On Saturday, April 11th, New York's School of Visual Arts will co-present the 2009 Visual Music Marathon with the New York Digital Salon and Northeastern University. Promising genre-bending work from fifteen countries, the lineup crams 120 works by new media artists and digital composers into 12 hours. If it's true, as is often said, that MTV killed the attention spans of Generations X and Y, this six-minute-per-piece average ought to suit most festivalgoers' minds, and the resultant shuffling on and off stage will surely be a spectacle in its own rite. In all seriousness, this annual event is a highlight of New York's already thriving electronic music scene and promises many a treat for your eyes and ears. The illustrious organizers behind the marathon know their visual music history and want to remind readers that, "The roots of the genre date back more than two hundred years to the ocular harpsichords and color-music scales of the 18th century," and "the current art form came to fruition following the emergence of film and video in the 20th century." The remarkable ten dozen artists participating in this one-day event will bring us work incorporating such diverse materials as hand-processed film, algorithmically-generated video, visual interpretations of music, and some good old fashioned music-music. From luminaries like Oskar Fischinger, Hans Richter, and Steina Vasulka to emerging artists Joe Tekippe and Chiaki Watanabe, the program will be another star on the map that claims NYC as fertile territory for sonic exploration. - Marisa Olson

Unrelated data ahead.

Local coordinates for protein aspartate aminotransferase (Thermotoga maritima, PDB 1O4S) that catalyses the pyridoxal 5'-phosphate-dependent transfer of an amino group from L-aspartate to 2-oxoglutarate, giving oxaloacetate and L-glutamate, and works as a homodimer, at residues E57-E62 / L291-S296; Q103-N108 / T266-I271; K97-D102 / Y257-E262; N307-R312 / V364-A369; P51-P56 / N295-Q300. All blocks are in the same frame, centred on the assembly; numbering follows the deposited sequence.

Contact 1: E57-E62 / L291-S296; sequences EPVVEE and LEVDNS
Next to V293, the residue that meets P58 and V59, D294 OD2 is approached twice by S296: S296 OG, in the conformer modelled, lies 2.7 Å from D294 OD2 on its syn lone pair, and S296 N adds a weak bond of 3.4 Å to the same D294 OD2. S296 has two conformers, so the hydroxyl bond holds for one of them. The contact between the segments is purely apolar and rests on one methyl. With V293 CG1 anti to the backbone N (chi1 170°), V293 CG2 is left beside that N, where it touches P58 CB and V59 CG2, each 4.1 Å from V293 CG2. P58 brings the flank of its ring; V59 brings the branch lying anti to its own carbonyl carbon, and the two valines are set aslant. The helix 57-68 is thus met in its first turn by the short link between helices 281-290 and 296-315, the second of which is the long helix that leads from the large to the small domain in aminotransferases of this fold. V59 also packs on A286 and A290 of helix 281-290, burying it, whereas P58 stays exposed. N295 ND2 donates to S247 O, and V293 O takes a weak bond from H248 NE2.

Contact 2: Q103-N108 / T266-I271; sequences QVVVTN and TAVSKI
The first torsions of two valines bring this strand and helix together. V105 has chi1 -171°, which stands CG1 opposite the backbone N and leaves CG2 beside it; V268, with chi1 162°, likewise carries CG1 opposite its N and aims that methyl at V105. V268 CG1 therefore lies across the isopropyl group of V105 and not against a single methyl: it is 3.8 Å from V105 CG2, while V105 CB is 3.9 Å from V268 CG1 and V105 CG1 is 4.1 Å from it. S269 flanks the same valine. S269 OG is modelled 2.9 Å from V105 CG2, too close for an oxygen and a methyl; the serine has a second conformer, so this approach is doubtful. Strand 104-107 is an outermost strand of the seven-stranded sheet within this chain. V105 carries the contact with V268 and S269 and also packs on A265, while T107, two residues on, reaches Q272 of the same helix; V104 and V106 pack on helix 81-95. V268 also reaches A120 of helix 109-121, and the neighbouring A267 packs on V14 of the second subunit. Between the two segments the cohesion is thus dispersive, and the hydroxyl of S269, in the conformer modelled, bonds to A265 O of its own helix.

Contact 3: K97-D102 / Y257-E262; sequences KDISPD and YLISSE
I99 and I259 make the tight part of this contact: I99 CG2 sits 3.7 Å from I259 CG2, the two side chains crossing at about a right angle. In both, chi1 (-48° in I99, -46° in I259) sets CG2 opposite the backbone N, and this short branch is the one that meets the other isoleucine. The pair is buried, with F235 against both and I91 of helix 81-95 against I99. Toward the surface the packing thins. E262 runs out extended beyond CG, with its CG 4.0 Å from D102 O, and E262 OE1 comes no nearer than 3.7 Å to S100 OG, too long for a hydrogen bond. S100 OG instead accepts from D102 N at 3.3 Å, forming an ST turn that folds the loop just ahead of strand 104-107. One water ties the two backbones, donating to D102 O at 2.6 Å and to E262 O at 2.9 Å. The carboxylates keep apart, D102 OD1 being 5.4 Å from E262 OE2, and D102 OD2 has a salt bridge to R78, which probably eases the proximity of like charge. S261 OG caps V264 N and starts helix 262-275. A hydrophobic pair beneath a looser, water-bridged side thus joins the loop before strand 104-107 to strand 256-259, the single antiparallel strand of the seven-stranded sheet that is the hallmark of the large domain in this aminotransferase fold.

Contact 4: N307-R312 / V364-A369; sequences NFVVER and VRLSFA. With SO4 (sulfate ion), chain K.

short, monotimbral demonstrations (using only NoteOn and NoteOff) of each General MIDI music instrument with accompanying small, monochromatic bitmap representation - unfinished
ItSpace creates a network of pages within the social networking site MySpace. Instead of featuring people, the pages feature everyday household objects. Each page has a photo of the object, a description, and most importantly, a 1-minute piece of music composed of recordings of the object being struck and resonated in various ways. All the pages, or objects, are 'friends' with each other, so that visitors who discover one object may jump to the others by clicking on the 'friends' pictures at the bottom of each page.